Those 6 pointsworth may be the entirety of the *swing vote* and provide the margin that will have the MAGAots chanting “Four more years!” on the first Wednesday in November 2020.

    The same poll has Trump’s approval rating at 43%.

  4. rachel says:

    @michael reynolds:
    @Just nutha ignint cracker:
    Seriously, everybody who disapproves of him already knows he’s despicable, and the ones who approve like that about him. The only way his numbers drop with the latter is if he does something that impacts them in a negative and drastic way.

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  5. de stijl says:

    Support for Trump has proven so far thru his entire administration to be inelastic: those that approve are steadfast approvers, those that disapprove are likewise firm in their take.

  6. Kylopod says:

    @de stijl:

    Support for Trump has proven so far thru his entire administration to be inelastic: those that approve are steadfast approvers, those that disapprove are likewise firm in their take.

    I believe that’s largely true, but every now and then his approval experiences temporary dips. Last week a Reuters/Ipsos poll was released showing it at 37%, the lowest all year (including during the government shutdown), and some liberal blogs began crowing about how the Mueller report was finally taking a toll on his popularity. But now on the same pollster he seems to have returned to a lofty 40%. Maybe that was just statistical noise, but there have definitely been times (including during this year’s shutdown) where his approval went down only to bounce back as soon as the event in question passed. This is the “I don’t like what’s happening now, but I’m ok with Trump in general” bloc.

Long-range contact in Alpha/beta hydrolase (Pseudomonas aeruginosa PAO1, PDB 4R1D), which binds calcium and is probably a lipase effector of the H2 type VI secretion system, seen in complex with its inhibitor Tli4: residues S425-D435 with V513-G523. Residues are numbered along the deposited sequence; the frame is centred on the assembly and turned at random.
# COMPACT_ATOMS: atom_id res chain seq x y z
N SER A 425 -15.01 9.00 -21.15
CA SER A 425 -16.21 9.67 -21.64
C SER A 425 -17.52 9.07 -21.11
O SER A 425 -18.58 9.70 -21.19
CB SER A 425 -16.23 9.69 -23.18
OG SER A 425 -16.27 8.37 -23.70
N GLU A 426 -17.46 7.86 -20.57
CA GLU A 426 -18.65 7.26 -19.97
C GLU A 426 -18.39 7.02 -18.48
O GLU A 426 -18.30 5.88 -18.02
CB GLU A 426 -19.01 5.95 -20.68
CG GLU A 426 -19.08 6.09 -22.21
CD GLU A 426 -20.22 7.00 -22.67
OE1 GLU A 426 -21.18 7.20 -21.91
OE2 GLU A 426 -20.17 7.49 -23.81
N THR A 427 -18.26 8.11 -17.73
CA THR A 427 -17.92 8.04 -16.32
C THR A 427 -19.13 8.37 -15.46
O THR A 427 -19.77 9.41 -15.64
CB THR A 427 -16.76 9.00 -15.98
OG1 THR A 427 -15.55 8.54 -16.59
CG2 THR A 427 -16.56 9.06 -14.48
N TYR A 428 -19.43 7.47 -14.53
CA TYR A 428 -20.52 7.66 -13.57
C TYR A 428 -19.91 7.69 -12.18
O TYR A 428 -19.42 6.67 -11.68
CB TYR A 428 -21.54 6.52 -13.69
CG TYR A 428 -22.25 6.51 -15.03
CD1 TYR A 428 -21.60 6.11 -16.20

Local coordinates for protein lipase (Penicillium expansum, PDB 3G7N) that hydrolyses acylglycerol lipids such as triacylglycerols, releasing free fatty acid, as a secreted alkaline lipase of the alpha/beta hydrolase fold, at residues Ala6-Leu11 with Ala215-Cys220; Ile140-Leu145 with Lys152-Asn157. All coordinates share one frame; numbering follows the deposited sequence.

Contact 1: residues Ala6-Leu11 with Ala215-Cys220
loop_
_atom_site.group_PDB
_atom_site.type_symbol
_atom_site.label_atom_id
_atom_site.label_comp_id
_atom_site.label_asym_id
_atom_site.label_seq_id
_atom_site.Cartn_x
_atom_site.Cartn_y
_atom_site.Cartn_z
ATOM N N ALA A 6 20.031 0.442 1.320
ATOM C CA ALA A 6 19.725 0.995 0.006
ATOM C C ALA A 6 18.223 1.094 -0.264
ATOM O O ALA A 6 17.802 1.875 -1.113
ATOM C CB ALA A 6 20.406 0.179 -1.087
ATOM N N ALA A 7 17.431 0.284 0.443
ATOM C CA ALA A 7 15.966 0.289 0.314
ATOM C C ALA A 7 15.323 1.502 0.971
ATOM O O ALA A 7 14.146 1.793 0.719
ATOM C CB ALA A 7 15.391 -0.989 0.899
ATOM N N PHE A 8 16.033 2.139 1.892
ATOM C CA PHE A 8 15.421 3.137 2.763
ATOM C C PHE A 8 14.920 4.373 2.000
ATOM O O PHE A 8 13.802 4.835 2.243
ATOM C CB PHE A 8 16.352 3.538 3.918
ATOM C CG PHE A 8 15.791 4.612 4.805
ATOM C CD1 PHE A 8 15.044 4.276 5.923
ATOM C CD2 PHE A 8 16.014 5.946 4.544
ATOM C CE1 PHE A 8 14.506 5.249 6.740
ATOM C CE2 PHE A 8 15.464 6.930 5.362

At this point, the only thing I could see having a more long-lasting negative impact on his current ratings is an economic downturn–and then only maybe.

  7. Guarneri says:

    Alternatively, as I advised Reynolds two years ago, you got nuthin. Absolutely nuthin. Flog it if you want, but you look deranged.

    Next up, the Ohrs, Comey, McCabe, Clapper, Brennan, Strzok, Page……and probably Lynch all in legal jeopardy. Maybe Yates.

    I’m stocking up on popcorn. I love to watch Rachel Maddow cry, and Lawrence O’Donnell make a fool of himself. I’d pick on CNN but it’s not kind to pick on the mentally impaired.

  8. de stijl says:

    @Guarneri: